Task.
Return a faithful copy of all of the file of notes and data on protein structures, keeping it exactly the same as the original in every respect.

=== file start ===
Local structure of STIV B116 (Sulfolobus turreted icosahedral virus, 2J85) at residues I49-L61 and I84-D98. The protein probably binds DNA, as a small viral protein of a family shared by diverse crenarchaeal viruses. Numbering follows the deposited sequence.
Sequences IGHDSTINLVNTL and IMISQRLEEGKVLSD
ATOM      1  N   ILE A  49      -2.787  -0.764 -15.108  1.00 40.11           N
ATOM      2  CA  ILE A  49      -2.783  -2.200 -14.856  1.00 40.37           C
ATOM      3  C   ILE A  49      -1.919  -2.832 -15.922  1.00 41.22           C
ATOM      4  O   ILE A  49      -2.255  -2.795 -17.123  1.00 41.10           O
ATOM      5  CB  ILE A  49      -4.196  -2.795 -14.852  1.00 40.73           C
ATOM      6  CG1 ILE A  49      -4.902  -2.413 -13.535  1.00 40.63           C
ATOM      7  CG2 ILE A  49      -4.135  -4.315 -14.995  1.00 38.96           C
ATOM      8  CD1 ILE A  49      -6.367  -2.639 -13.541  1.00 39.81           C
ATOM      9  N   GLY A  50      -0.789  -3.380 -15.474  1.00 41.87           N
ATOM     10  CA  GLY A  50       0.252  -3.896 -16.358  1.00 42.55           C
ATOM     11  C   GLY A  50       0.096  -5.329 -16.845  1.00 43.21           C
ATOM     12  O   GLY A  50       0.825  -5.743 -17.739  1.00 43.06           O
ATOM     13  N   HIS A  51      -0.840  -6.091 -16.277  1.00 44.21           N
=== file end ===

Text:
Local structure of STIV B116 (Sulfolobus turreted icosahedral virus, 2J85) at residues I49-L61 and I84-D98. The protein probably binds DNA, as a small viral protein of a family shared by diverse crenarchaeal viruses. Numbering follows the deposited sequence.
Sequences IGHDSTINLVNTL and IMISQRLEEGKVLSD
ATOM      1  N   ILE A  49      -2.787  -0.764 -15.108  1.00 40.11           N
ATOM      2  CA  ILE A  49      -2.783  -2.200 -14.856  1.00 40.37           C
ATOM      3  C   ILE A  49      -1.919  -2.832 -15.922  1.00 41.22           C
ATOM      4  O   ILE A  49      -2.255  -2.795 -17.123  1.00 41.10           O
ATOM      5  CB  ILE A  49      -4.196  -2.795 -14.852  1.00 40.73           C
ATOM      6  CG1 ILE A  49      -4.902  -2.413 -13.535  1.00 40.63           C
ATOM      7  CG2 ILE A  49      -4.135  -4.315 -14.995  1.00 38.96           C
ATOM      8  CD1 ILE A  49      -6.367  -2.639 -13.541  1.00 39.81           C
ATOM      9  N   GLY A  50      -0.789  -3.380 -15.474  1.00 41.87           N
ATOM     10  CA  GLY A  50       0.252  -3.896 -16.358  1.00 42.55           C
ATOM     11  C   GLY A  50       0.096  -5.329 -16.845  1.00 43.21           C
ATOM     12  O   GLY A  50       0.825  -5.743 -17.739  1.00 43.06           O
ATOM     13  N   HIS A  51      -0.840  -6.091 -16.277  1.00 44.21           N